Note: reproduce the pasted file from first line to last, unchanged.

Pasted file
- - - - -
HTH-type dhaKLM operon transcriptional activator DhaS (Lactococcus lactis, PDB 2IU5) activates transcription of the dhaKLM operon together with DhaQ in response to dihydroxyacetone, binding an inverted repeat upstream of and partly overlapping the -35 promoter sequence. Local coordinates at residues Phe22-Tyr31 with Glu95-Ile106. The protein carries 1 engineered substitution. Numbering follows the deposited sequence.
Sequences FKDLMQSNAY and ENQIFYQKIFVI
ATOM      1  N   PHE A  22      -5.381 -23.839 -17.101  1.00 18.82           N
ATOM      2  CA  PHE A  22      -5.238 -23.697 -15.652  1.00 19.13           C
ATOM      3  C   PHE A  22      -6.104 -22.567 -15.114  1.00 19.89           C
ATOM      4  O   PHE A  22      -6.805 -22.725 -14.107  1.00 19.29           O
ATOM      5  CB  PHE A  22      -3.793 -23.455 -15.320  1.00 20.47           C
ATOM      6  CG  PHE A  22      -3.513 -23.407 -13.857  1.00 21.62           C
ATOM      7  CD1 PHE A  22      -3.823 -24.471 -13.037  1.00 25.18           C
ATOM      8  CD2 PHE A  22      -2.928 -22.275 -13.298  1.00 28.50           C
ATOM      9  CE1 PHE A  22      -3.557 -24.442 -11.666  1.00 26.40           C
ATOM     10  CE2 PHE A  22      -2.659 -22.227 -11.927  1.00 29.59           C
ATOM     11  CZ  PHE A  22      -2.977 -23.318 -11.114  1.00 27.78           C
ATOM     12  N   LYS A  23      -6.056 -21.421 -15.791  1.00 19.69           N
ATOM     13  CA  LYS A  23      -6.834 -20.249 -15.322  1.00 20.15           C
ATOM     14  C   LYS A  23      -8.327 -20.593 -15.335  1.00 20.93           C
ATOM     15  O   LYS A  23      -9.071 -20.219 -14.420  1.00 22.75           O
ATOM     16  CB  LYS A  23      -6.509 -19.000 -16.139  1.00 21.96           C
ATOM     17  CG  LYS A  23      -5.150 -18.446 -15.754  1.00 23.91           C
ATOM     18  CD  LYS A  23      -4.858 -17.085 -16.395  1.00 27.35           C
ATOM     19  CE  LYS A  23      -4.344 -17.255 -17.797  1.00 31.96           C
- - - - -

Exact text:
HTH-type dhaKLM operon transcriptional activator DhaS (Lactococcus lactis, PDB 2IU5) activates transcription of the dhaKLM operon together with DhaQ in response to dihydroxyacetone, binding an inverted repeat upstream of and partly overlapping the -35 promoter sequence. Local coordinates at residues Phe22-Tyr31 with Glu95-Ile106. The protein carries 1 engineered substitution. Numbering follows the deposited sequence.
Sequences FKDLMQSNAY and ENQIFYQKIFVI
ATOM      1  N   PHE A  22      -5.381 -23.839 -17.101  1.00 18.82           N
ATOM      2  CA  PHE A  22      -5.238 -23.697 -15.652  1.00 19.13           C
ATOM      3  C   PHE A  22      -6.104 -22.567 -15.114  1.00 19.89           C
ATOM      4  O   PHE A  22      -6.805 -22.725 -14.107  1.00 19.29           O
ATOM      5  CB  PHE A  22      -3.793 -23.455 -15.320  1.00 20.47           C
ATOM      6  CG  PHE A  22      -3.513 -23.407 -13.857  1.00 21.62           C
ATOM      7  CD1 PHE A  22      -3.823 -24.471 -13.037  1.00 25.18           C
ATOM      8  CD2 PHE A  22      -2.928 -22.275 -13.298  1.00 28.50           C
ATOM      9  CE1 PHE A  22      -3.557 -24.442 -11.666  1.00 26.40           C
ATOM     10  CE2 PHE A  22      -2.659 -22.227 -11.927  1.00 29.59           C
ATOM     11  CZ  PHE A  22      -2.977 -23.318 -11.114  1.00 27.78           C
ATOM     12  N   LYS A  23      -6.056 -21.421 -15.791  1.00 19.69           N
ATOM     13  CA  LYS A  23      -6.834 -20.249 -15.322  1.00 20.15           C
ATOM     14  C   LYS A  23      -8.327 -20.593 -15.335  1.00 20.93           C
ATOM     15  O   LYS A  23      -9.071 -20.219 -14.420  1.00 22.75           O
ATOM     16  CB  LYS A  23      -6.509 -19.000 -16.139  1.00 21.96           C
ATOM     17  CG  LYS A  23      -5.150 -18.446 -15.754  1.00 23.91           C
ATOM     18  CD  LYS A  23      -4.858 -17.085 -16.395  1.00 27.35           C
ATOM     19  CE  LYS A  23      -4.344 -17.255 -17.797  1.00 31.96           C